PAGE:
Can't resist a few more comments here. I absolutely agree that [ "Many vendors hard sell monitoring tools which only address time to detect."];it can often take 8 hours to diagnose an Incident/Problem and 8 minutes to fix. So, your RCA/monitor tool should focus on diagnosis, not simply detection.

As far as multiple causation I have not seen tools that will do the kind of RCA that will tell you the root of your problem is lack of effective pre-production testing. Having a tool --- even a good one --- does not relieve you of your responsibility to dig deeper into the fundamental root causes; that's where lasting improvements will come from. So YES you need BOTH automation and good practice.

However, as the complexity of service infrastructures increases, the need for rapid isolation and diagnosis is becoming paramount; particularly in light of what is becoming an n-tier, virtualized mess.

For example, how long will it take you to diagnose that excessive disk reads by the media server are slowing down Oracle data base accesses? Or (adding VMs to the mix), that excessive disk reads by the user running MS Access is slowing down accesses for the user running Outlook & Word processing!

Service monitoring intelligence will not do your homework for you. You still need to apply good practices in the form of frameworks like ITIL, CobiT, et al.

But when you're up to your a__ in alligators, you'd better get some help. Silo based monitoring isn't working, and can actually be an inhibitor to the paradigm shift we seek.

So, why don't we dive deeper into multiple causation? Lack of pre-production testing may be significant; but if you can't quickly find out which layer of which component is the source of anomalies you never seem to get there.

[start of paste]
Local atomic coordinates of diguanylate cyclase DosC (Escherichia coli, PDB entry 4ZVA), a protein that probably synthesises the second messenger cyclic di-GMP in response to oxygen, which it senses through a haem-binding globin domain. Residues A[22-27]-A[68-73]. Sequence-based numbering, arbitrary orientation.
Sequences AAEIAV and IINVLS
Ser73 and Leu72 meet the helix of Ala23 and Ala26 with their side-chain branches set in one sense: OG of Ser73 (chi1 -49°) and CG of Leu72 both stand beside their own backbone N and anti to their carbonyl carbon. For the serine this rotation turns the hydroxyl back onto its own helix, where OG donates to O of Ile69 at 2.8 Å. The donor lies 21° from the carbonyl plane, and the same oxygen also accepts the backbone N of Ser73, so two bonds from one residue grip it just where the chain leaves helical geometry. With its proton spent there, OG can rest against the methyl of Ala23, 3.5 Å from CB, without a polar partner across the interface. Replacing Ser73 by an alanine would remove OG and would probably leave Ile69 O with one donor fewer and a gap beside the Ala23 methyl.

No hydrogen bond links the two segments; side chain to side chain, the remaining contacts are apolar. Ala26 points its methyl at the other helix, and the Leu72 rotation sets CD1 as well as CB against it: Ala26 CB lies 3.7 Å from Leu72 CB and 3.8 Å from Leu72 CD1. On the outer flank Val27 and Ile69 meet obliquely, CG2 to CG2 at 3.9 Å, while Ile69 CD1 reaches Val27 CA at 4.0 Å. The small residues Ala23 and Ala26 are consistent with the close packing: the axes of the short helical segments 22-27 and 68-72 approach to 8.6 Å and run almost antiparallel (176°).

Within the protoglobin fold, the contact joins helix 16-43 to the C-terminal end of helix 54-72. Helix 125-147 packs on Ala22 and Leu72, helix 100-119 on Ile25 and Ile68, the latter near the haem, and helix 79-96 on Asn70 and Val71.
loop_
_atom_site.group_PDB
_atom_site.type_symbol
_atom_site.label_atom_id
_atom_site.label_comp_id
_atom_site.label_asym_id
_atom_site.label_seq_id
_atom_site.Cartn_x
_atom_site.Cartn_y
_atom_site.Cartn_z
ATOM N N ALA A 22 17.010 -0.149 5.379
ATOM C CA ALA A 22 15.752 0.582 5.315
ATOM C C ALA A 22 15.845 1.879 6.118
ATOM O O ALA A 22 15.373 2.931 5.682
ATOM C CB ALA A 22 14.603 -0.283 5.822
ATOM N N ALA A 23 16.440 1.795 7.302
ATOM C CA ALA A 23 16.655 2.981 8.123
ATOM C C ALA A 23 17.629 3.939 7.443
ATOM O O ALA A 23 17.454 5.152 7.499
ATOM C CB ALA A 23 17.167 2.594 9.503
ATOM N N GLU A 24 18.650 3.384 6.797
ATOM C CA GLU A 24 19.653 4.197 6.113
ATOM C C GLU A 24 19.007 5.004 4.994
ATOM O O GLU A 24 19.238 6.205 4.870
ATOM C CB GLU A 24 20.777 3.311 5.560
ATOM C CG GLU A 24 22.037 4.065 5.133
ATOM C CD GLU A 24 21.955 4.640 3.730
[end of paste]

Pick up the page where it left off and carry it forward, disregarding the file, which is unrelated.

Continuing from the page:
Silo-ed monitoring is the root-cause. That should stir the pot a bit!

John M. Worthington
MyServiceMonitor, LLC

Getting to the root of the Problem....

Of course I immediately started to plug my favorite tool and had to revise my post....everyone has their personal favorites and I am no exception.

So I will simply say that if you can establish a cross-silo monitor that can look at every layer of every component --- across a distributed array of network, system and application components --- and automatically isolate which layer of which component is the source of an anomaly you'd be off to a good start.

As far as root-cause correlation, there are many approaches and I am not the geek here... I know of one that leverages a data flow and dependency based correlation which is embedded into the product architecture. :)

Of course, if the root-cause is a result of process, poor training, or otherwise unrelated to the service technology infrastructure you're on your own. So, what are you looking for?

You'll have to call or e-mail me if you want more info than that.

There's another problem though. I'm not sure that looking for tools that fit neatly into ITIL process boxes (Problem Mgt, Config Mgt, etc.) is such a great idea. In fact, ITIL's suggestion of obtaining an 'integrated ITSM suite' is kinda like saying all roads lead to nirvana....good luck. Don't get me wrong, I think it would be great but when at and what cost? Tomorrow's always a day away...

From what I've seen and heard from customers, the big gorillas product development is being driven by the marketing departments, who listen to the customer and in a panic-stricken fever rush to devour technology (and market share), which leads to an 'evolutionary' approach to product design and 'integration' that is more about account control and cost saving than solving problems.

You want ITIL? We do ITIL! You want root cause? We do root cause! Until you really try to do it, then it's


Look at what the tool does, and form your own opinion.

John M. Worthington
MyServiceMonitor, LLC

Problem Management

Hi Red,

I am not familiair with tooling that fills in your questions. IMO, this ought to be covered through an integral approach, touching tooling, people and process. I know of the existence of ATS (Analytical Trouble Shooting). Just google it.

Also, there has been a recent post where this subject was briefly discussed on the forum of itSMF international. Just look it up under Best Practices.



Reminds me...

I once encountered a vendor who will remain nameless, who every time I asked for something that I had referenced or researched in the ITIL books, would answer with a "yes we can do that but it will cost you." I asked once, what would the cost be, and was rudely shocked at the price. My most efficient and effective tool remains a ball point pen and A4 counter book.